DEAD PIGEON ON BEETHOVEN STREET

PrintE-mail Written by Whitney Scott Bain

First broadcast in 1973 as an episode for the long running, German detective series, Tatort (which still airs today.) Dead Pigeon On Beethoven Street is truly, the legendary Sam Fuller’s strangest film. It’s a bizarre film noir (in colour) that hypnotises you, urging you to keep watching.


New York private investigator Sandy (Corbett) travels to Germany to find out why his partner was killed over a compromising photo of a U.S. senator. Sandy meets up with agent provocateur, Christa (Lang, who later married Fuller in real life) who is part of a blackmail syndicate led by Mensur (Differing), who is also an expert sword fighter.


Gaining Christa’s trust by drugging her and creating his own compromising photos - in order to create the persona of a rival blackmailer - Sandy then infiltrates Mensur’s organisation, discovering his game of extorting world dignitaries for large sums of money. His mission is to then break the ring and get the senator’s photo.


Corbett and Lang have a nice onscreen chemistry and Differing plays a villain that would feel at right at home in a James Bond movie. The dialogue is great in some parts and very weird in others. There is a major lack of film coverage during the movie and the viewer has to fill in the blanks in their head during some crucial scenes.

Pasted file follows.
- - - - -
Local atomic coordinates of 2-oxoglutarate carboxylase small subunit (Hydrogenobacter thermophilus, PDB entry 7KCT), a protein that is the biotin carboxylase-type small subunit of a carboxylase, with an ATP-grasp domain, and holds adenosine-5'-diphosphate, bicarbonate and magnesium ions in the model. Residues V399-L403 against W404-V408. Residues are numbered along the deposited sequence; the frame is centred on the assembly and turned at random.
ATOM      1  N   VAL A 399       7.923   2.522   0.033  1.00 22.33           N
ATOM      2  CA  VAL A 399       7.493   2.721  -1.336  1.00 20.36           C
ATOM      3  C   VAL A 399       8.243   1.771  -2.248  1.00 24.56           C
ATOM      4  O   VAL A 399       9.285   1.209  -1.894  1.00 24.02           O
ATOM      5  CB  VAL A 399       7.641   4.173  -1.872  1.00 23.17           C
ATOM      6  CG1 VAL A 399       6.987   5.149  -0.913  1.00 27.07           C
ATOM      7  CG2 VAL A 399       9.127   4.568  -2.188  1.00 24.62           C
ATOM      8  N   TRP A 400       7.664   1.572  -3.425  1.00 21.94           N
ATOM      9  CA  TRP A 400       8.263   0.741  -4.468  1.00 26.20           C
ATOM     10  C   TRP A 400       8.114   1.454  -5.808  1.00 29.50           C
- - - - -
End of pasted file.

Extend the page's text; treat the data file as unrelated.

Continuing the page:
You have to hand it to Fuller who shot this on a shoestring budget where there are lots of guerilla-style long shots and segments that he just went out and filmed with his actors running around adding in sound later. Fuller does make great visual use of a Mardi Gras type parade, that includes Mensur’s hitman/heroin junkie dressed up like a clown (who talks to himself) that’s sent to kill Christa, and his escape from a hospital that includes throwing a man in a wheelchair down a flight of stairs.


The fight between Corbett and Differing is one of the strangest battles in sword fighting history. It’s like the $1.98 version of the Prisoner of Zenda.


Fuller shines particularly in one segment where Sandy is alone with his thoughts in a café and a little girl approaches him lighting his cigarette. He tells her his problems and his love for Christa as she just listens. He tips her as he leaves and they both press hands against the café’s window smiling. It’s a touching moment.


Overall, its worth watching to see what Fuller created and the unexpected ending is particularly satisfying.


Special Features: Trailer / Documentary (by Robert Fischer- return to Beethoven Street with interviews by Christa Lang-Fuller, Eric P. Caspar, Wim Wenders and many more) / Essays (by Lisa Dombrowski author of the Films of Samuel Fuller and Samuel B. Prime) / booklet


DEAD PIGEON ON BEETHOVEN STREET / CERT: 15 / DIRECTOR & SCREENPLAY: SAMUEL FULLER / SCREENPLAY: / STARRING: GLENN CORBETT, CHRISTA LANG, ERIC P. CASPAR, ANTON DIFFERING / RELEASE DATE: OUT NOW




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